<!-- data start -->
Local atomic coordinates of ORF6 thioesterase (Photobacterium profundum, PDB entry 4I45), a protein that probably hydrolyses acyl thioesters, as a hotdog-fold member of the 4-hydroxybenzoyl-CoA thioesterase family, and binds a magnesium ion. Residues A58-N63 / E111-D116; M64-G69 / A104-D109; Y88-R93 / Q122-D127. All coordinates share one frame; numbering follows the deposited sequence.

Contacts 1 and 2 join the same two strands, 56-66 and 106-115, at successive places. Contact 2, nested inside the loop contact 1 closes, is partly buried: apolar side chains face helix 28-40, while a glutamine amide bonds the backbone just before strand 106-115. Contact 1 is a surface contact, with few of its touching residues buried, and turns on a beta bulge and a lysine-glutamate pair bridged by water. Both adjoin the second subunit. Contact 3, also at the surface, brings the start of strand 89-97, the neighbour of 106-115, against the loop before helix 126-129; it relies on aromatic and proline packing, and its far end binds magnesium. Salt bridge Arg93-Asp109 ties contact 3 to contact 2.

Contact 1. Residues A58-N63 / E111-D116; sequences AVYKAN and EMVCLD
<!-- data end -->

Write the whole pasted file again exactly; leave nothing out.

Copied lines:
Local atomic coordinates of ORF6 thioesterase (Photobacterium profundum, PDB entry 4I45), a protein that probably hydrolyses acyl thioesters, as a hotdog-fold member of the 4-hydroxybenzoyl-CoA thioesterase family, and binds a magnesium ion. Residues A58-N63 / E111-D116; M64-G69 / A104-D109; Y88-R93 / Q122-D127. All coordinates share one frame; numbering follows the deposited sequence.

Contacts 1 and 2 join the same two strands, 56-66 and 106-115, at successive places. Contact 2, nested inside the loop contact 1 closes, is partly buried: apolar side chains face helix 28-40, while a glutamine amide bonds the backbone just before strand 106-115. Contact 1 is a surface contact, with few of its touching residues buried, and turns on a beta bulge and a lysine-glutamate pair bridged by water. Both adjoin the second subunit. Contact 3, also at the surface, brings the start of strand 89-97, the neighbour of 106-115, against the loop before helix 126-129; it relies on aromatic and proline packing, and its far end binds magnesium. Salt bridge Arg93-Asp109 ties contact 3 to contact 2.

Contact 1. Residues A58-N63 / E111-D116; sequences AVYKAN and EMVCLD